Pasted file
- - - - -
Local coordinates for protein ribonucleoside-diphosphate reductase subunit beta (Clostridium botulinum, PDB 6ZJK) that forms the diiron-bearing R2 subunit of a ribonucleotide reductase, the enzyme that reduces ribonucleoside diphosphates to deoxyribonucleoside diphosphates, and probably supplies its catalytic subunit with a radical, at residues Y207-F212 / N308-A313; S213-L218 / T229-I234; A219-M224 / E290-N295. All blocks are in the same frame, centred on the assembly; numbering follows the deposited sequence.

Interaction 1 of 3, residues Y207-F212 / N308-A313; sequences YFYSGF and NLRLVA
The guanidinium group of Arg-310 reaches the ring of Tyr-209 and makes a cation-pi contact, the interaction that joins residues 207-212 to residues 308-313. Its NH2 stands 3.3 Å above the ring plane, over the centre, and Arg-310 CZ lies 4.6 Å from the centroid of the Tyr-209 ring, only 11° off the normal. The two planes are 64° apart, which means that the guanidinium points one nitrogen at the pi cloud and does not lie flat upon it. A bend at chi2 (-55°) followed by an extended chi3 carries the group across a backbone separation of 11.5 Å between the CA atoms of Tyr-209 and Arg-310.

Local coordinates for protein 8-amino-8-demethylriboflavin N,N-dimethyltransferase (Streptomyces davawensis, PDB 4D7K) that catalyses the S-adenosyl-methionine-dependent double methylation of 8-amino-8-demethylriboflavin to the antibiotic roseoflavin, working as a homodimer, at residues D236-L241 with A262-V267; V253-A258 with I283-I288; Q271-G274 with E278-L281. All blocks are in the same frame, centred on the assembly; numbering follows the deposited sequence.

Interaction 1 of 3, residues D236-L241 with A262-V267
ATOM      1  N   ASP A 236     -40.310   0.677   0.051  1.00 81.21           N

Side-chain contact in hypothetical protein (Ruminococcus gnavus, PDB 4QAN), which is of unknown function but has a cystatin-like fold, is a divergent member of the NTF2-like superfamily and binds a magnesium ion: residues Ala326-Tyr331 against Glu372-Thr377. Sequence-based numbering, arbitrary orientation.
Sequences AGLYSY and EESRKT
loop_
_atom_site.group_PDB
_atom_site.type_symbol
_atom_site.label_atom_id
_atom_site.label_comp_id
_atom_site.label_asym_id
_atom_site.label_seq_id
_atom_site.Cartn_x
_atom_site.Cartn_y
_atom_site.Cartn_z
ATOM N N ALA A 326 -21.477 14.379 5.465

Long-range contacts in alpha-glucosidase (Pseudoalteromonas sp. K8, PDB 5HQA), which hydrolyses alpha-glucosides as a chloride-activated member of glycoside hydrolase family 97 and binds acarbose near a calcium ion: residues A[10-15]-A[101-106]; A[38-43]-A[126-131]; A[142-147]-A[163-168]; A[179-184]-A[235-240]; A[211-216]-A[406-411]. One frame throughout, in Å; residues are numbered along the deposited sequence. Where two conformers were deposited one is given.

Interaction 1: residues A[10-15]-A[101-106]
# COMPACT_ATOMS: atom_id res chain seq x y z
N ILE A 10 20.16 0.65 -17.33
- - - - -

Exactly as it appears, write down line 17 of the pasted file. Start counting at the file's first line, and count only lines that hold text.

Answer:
_atom_site.Cartn_y